Having danced ‘dream ballets’ in Vincente Minnelli’s An American in Paris (1951) and Singin’ in the Rain (1952), which he co-directed with Stanley Donen, Gene Kelly decided to showcase his contention that dancing was a man’s game in his sole excursion in CinemaScope. Donen had utilised the format to thrilling effect to capture the 19th-century backwoods in Seven Brides for Seven Brothers (1954), but the pair returned to the New York of On the Town (1949) for this reunion of three wartime buddies. Contemporary audiences proved resistant to the noirish cynicism, but the satirical snipes at television and advertising retain their edge.
Donen and Kelly make the best use of widescreen during the musical numbers, notably sharing Kelly, Dan Dailey and Michael Kidd’s demob exuberance as they hoof with bin lids on their feet in ‘The Binge’ before dividing the rectangle into a triptych as the trio lament ‘I Shouldn’t Have Come’ on realising how far they have grown apart in the subsequent decade. The co-directors also make evocative use of the enclosed spaces of a nightclub stage and a boxing gymnasium, as Dolores Gray and Cyd Charisse respectively put the menfolk in their places in ‘Thanks a Lot but No Thanks’ and ‘Baby, You Knock Me Out’. But for sheer ’Scope exuberance, nothing tops Kelly rollerskating through Manhattan while crooning ‘I Like Myself’.
Very loosely based on a novel by Cécil Saint-Laurent, Max Ophüls’ swan song was his only picture in Eastmancolor and CinemaScope. Slated by uncomprehending critics, it was drastically re-edited by Gamma Films, in spite of a letter to Le Figaro from the likes of Jean Cocteau, Roberto Rossellini and Jacques Tati proclaiming it a cinematic landmark. The existing version is 30 minutes shorter than the premiere cut, but its denunciation of lurid publicity remains potent, as does the dazzling manner in which Ophüls uses technique to demystify the spectacle of scandal and subvert the audience’s voyeuristic gaze.
As the master of the mise-en-scène style, Ophüls keeps Christian Matras’s camera gliding elegantly through Jean d’Eaubonne’s sublime sets. He also borrows the method Josef von Sternberg used in his Marlene Dietrich vehicles to fill dead space in the New Orleans circus sequences with ropes, ladders, chandeliers and cheap crowns descending from the ceiling of the big top, while curtains, shadows, arches and walls were employed in the various carriages, inns, theatres and palaces that Lola (Martine Carol) frequents. The effect of isolating detachment reinforces Ophüls’s themes and gives this work of cine-aesthetic genius a deceptive emotional power.
David Lean had no experience of epic cinema when he signed up to direct this adaptation of a fact-based Pierre Boulle novel that had been scripted by blacklistees Michael Wilson and Carl Foreman. Yet he won one of the seven Academy Awards presented to this harrowing account of the construction of a railroad through the Burmese jungle by Allied prisoners of the Japanese. The climactic action around the sabotage mission is thrilling, but the dramatic potency lies in the contrasting codes of honour and duty motivating sadistic camp commander Sessue Hayakawa and Alec Guinness’s senior British officer, whose twisted patriotic pride prompts him into an act of collaboration whose folly only dawns on him in a terrifying moment of expiring clarity.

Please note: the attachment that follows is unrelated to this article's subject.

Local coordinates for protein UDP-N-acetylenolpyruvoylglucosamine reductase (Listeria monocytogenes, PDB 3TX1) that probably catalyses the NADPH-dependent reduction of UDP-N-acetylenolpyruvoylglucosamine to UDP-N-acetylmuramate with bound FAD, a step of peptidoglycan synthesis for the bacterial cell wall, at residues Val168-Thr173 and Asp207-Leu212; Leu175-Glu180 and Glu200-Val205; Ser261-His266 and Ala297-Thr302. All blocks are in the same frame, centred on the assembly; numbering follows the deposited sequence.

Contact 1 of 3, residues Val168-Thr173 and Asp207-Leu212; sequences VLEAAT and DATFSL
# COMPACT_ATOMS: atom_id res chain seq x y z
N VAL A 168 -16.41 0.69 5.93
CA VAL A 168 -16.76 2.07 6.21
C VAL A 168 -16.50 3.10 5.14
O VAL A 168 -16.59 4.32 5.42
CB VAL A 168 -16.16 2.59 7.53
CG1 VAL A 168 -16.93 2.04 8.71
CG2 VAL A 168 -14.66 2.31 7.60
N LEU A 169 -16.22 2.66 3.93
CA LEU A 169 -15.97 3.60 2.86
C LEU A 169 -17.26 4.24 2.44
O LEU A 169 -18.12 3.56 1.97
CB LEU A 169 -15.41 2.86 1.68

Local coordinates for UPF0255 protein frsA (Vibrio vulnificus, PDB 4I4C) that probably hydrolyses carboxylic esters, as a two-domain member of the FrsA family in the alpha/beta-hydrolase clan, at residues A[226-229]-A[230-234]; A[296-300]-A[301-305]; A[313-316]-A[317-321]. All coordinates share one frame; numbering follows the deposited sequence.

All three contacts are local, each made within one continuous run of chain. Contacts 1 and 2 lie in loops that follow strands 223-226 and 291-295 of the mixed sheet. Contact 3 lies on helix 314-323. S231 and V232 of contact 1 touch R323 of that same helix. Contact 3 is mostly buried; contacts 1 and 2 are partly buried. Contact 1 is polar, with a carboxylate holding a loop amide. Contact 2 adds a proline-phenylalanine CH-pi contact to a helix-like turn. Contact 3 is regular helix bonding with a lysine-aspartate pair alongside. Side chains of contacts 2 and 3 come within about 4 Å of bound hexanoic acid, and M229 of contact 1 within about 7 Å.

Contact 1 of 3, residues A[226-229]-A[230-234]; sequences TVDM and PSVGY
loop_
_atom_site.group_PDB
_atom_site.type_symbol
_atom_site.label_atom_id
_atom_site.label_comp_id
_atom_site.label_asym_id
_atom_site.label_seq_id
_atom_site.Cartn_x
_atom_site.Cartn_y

Bookending the action with bird’s eye views of the forbidding terrain, Lean and cinematographer Jack Hildyard consistently emphasise the vast impenetrability of the locale and the sheer difficulty of constructing a railway line in such challenging conditions. Scale is key, yet Lean closes down screen space during Guinness’s stint in ‘the oven’ and periodically during the commando trek to confirm the sweltering conditions and the density of the forest. As the bridge takes shape, however, Lean returns to wide angles to extol the magnitude of the achievement and to make the edifice’s final destruction all the more heroic and spectacular.
Although he eventually used it on The Long Gray Line (1955), John Ford resisted CinemaScope because he claimed painters never used canvases shaped like tennis courts. However, he must surely have been impressed by the manner in which Budd Boetticher and Charles Lawton Jr photographed the Alabama Hills of Lone Pine, California in this elegiac and surprisingly witty and optimistic paean to the passing of the old west. Marking Boetticher’s sixth collaboration with Randolph Scott, this revisits themes explored in Seven Men from Now (1956) and Decision at Sundown (1957), as a bounty hunter encounters a pair of maverick outlaws and a glamorous widow while seeking to lure an old foe into the open before delivering his prisoner in Santa Cruz. Many rank it among the finest Hollywood westerns and few can rival its visual majesty.
It goes without saying that Boetticher filled the screen with the rugged beauty of the frontier wilderness. The towering rocks and forbidding expanses of desert stress the isolation and insignificance of the characters and the dangers they face from the native dwellers and interlopers who disregard the law that Scott used to uphold. But it’s the expressionist use of shadow during the nocturnal sequences that most compels, as Boetticher cannily employs campfires and moonlight to illuminate the quintet’s faces as they gauge how best to exploit their fellow travellers. Yet the image that lingers centres on the blazing hanging tree, as Scott finally fulfils his destiny.
The Diary of Anne Frank (1959)
Director George Stevens
The Diary of Anne Frank (1959)
While serving with the US Army Signal Corps, George Stevens filmed the D-Day landings, the liberation of Paris and the meeting of American and Soviet forces on the River Elbe. He also witnessed harrowing scenes at the Duben labour and Dachau concentration camps and helped prepare visual evidence for use at the Nuremberg trials. Thus, he seemed the natural choice for 20th Century-Fox’s adaptation of the Pulitzer Prize-winning Frances Goodrich and Albert Hackett play that had distilled the essence of the diary that Anne Frank’s father, Otto, had been determined to share with the world after his family of four had spent 25 months hiding with four fellow Jews in a secret annex above an Amsterdam spice factory. But Fox insisted on shooting the picture in the CinemaScope process that Stevens complained was “fine if you want a system that shows a boa constrictor to better advantage to a man”.